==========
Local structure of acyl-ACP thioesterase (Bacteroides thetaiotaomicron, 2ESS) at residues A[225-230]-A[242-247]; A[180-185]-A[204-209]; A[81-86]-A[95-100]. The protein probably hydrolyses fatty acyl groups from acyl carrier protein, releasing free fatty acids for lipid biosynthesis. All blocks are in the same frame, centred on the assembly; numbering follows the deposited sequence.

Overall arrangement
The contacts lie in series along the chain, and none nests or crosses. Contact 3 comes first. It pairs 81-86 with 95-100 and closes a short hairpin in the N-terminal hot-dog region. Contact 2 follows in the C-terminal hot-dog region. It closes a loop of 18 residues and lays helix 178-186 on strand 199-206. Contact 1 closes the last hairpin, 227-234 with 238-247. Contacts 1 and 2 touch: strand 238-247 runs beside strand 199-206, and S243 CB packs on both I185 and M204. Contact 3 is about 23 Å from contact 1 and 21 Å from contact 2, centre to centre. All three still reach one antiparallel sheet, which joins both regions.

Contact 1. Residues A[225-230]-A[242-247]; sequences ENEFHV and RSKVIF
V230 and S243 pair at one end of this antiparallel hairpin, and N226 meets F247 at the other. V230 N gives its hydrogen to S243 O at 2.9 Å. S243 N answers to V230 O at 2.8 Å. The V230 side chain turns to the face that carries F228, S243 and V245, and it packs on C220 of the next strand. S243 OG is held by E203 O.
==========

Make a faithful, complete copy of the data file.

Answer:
Local structure of acyl-ACP thioesterase (Bacteroides thetaiotaomicron, 2ESS) at residues A[225-230]-A[242-247]; A[180-185]-A[204-209]; A[81-86]-A[95-100]. The protein probably hydrolyses fatty acyl groups from acyl carrier protein, releasing free fatty acids for lipid biosynthesis. All blocks are in the same frame, centred on the assembly; numbering follows the deposited sequence.

Overall arrangement
The contacts lie in series along the chain, and none nests or crosses. Contact 3 comes first. It pairs 81-86 with 95-100 and closes a short hairpin in the N-terminal hot-dog region. Contact 2 follows in the C-terminal hot-dog region. It closes a loop of 18 residues and lays helix 178-186 on strand 199-206. Contact 1 closes the last hairpin, 227-234 with 238-247. Contacts 1 and 2 touch: strand 238-247 runs beside strand 199-206, and S243 CB packs on both I185 and M204. Contact 3 is about 23 Å from contact 1 and 21 Å from contact 2, centre to centre. All three still reach one antiparallel sheet, which joins both regions.

Contact 1. Residues A[225-230]-A[242-247]; sequences ENEFHV and RSKVIF
V230 and S243 pair at one end of this antiparallel hairpin, and N226 meets F247 at the other. V230 N gives its hydrogen to S243 O at 2.9 Å. S243 N answers to V230 O at 2.8 Å. The V230 side chain turns to the face that carries F228, S243 and V245, and it packs on C220 of the next strand. S243 OG is held by E203 O.